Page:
Call me irresponsible
By Diogenes (articles ) | Aug 11, 2005
Is it possible for a major pro-abortion group to become so completely irresponsible that it loses credibility even with the pro-abortion mass media?
NARAL, the militant voice of the abortion industry, is testing the limits with a new ad condemning Judge John Roberts. The ad makes the claim that Roberts defended violent attacks on abortion clinics-- a claim that no reasonable person could make.
But don't take our word for it. Factcheck.org, a non-partisan group that monitors political ads, flatly condemns the NARAL ad as "false."
National Public Radio-- not ordinarily considered a pro-life outlet-- passed along the Factcheck judgment without comment. Even Linda Greenhouse, the New York Times reporter who marches in pro-abortion demonstrations (and still, incredibly, has the assignment to cover Supreme Court abortion debates), can't describe the NARAL ad without mentioning the complaints.
Greenhouse gives the last word to Frances Kissling of "Catholics" for a Free Choice, who-- although she makes her living by distorting the facts about abortion and about Catholicism-- is "deeply upset and offended" by the falsehoods. When pro-abortion propaganda is rabid enough to offend Frances Kissling, you know we're approaching the outer limits.
So now the questions are:
- Will major media outlets cease to treat NARAL as a respected news source?
- Will media outlets refuse to carry the ad, on grounds that it is simply wrong?
- Will the "responsible" pro-abortion groups pressure NARAL to remove the ad?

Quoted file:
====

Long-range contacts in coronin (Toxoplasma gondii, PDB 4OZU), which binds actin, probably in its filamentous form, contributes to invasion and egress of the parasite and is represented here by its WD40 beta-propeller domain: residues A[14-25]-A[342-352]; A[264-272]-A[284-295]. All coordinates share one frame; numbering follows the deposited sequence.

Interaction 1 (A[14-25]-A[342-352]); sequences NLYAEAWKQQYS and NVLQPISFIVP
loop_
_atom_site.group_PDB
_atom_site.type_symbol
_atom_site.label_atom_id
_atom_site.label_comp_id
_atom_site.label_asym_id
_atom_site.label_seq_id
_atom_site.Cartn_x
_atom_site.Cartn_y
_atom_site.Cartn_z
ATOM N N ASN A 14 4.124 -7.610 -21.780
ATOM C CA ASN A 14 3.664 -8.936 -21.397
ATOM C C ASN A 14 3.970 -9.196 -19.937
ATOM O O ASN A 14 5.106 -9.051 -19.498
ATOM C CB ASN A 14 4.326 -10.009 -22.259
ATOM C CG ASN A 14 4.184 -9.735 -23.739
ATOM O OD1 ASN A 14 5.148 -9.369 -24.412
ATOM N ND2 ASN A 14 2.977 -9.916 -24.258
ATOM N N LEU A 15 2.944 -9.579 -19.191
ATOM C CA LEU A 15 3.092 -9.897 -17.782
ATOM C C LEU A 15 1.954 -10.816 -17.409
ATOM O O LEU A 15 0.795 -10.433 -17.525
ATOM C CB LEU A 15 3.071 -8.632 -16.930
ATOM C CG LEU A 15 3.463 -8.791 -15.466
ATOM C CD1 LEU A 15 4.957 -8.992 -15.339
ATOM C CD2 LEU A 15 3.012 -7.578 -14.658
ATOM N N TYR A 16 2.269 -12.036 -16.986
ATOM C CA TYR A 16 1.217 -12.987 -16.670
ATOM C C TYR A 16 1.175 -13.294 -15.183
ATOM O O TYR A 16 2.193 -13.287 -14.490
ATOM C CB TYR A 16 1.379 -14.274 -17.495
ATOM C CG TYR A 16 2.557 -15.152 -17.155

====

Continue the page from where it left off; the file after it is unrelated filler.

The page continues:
- Will leading Democrats continue to attend NARAL fundraising dinners? and finally
- How long would a pro-life organization remain open for business after making a comparably irresponsible public statement? (Give your answer in minutes.)
Update NARAL has withdrawn the ad, the Associated Press reports, "After protests from conservatives...."
Conservatives like Frances Kissling?
Think about it: Would a pro-abortion group ever withdraw an ad because of "protests from conservatives?" Would the Green Bay Packers stop blitzing the quarterback because the Chicago Bears didn't like it?
No. NARAL pulled the ad because their own ideological allies were offended, and their extremism was exposed. But AP is still protecting the pro-abortion lobby, by pretending that the outrage was purely partisan.
Question: What do you call someone who objects to a grossly inaccurate ad by a pro-abortion group? Answer: A conservative.
See the point? If a group endorses legal abortion, then the only possible reason for objecting to their work is ideological prejudice.
An appeal from our founder, Dr. Jeffrey Mirus:
Dear reader: If you found the information on this page helpful in your pursuit of a better Catholic life, please support our work with a donation. Your donation will help us reach seven million Truth-seeking readers worldwide this year. Thank you!
Progress toward our October expenses ($33,337 to go):
All comments are moderated. To lighten our editing burden, only current donors are allowed to Sound Off. If you are a donor, log in to see the comment form; otherwise please support our work, and Sound Off!
Posted by: -
Aug. 15, 2005 11:05 AM ET USA
Just a note on the NPR story -- while they reported FactCheck.org's info with no comment, they alsor ran the entire ad without any comment and that was much longer than the attention they paid to FactCheck.org. Plus the comments from the FactCheck rep were edited in such a way as to give no substance to what he was saying -- one was left to wonder why FactCheck said what they said.
Posted by: Fr. William -
Aug. 11, 2005 7:12 PM ET USA
1. No, but we hope they will cease to treat NARAL with any respect. 2. Probably not, but let's hope they refuse. 3. Let's pray for this. 4. Of course they will... unless they can overcome their greed. 5. Less than 1,140 minutes (24 hours).
Posted by: parochus -
Aug. 11, 2005 4:03 PM ET USA
And our survey says ........ (X)